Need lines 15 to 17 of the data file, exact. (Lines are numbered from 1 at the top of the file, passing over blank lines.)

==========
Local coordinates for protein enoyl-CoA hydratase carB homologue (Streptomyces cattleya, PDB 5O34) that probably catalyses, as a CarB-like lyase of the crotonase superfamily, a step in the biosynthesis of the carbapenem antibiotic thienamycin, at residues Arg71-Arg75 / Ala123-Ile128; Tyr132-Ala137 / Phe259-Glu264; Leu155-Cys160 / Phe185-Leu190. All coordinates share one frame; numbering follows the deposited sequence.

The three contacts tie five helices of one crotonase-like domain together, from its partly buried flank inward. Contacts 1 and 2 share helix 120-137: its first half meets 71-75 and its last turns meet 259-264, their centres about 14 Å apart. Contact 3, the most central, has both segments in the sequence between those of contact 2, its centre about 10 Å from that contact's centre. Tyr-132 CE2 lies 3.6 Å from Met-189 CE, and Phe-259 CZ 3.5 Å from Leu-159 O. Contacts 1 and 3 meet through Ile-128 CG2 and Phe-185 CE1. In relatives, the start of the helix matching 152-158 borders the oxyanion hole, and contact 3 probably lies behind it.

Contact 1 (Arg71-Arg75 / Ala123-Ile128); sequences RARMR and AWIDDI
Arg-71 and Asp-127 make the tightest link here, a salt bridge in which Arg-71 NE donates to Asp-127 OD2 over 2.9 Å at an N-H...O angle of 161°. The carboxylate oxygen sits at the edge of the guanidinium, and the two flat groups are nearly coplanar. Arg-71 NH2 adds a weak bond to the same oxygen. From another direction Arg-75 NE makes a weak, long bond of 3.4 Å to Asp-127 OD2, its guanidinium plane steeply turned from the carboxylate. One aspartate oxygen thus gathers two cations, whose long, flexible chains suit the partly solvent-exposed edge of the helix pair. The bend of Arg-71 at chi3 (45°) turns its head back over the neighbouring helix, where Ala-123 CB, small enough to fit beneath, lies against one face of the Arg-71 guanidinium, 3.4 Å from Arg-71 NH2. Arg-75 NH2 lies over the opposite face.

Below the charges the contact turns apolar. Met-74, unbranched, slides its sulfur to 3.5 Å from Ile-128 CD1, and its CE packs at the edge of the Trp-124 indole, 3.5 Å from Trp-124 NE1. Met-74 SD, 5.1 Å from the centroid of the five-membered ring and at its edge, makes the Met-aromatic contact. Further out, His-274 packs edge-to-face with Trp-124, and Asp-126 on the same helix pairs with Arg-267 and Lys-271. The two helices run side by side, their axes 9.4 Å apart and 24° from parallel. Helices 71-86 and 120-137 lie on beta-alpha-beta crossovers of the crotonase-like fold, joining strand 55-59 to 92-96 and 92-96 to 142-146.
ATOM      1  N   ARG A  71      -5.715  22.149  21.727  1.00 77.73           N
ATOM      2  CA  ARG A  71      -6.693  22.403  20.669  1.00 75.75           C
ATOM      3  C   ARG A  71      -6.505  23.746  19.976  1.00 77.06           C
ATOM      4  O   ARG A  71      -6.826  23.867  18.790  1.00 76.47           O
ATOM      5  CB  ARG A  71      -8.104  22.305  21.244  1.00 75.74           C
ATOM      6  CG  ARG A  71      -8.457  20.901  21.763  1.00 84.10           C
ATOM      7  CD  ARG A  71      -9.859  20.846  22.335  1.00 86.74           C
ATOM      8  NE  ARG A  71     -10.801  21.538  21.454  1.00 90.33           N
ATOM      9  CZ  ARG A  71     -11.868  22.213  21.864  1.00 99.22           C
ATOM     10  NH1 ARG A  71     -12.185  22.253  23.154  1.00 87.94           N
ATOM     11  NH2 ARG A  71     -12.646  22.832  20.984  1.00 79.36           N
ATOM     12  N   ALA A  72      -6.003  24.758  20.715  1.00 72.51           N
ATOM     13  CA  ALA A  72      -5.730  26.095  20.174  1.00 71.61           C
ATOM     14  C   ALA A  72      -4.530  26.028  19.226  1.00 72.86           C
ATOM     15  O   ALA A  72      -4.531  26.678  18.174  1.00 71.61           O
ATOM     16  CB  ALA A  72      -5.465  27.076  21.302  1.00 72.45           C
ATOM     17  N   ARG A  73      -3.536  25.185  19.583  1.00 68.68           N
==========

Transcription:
ATOM     10  NH1 ARG A  71     -12.185  22.253  23.154  1.00 87.94           N
ATOM     11  NH2 ARG A  71     -12.646  22.832  20.984  1.00 79.36           N
ATOM     12  N   ALA A  72      -6.003  24.758  20.715  1.00 72.51           N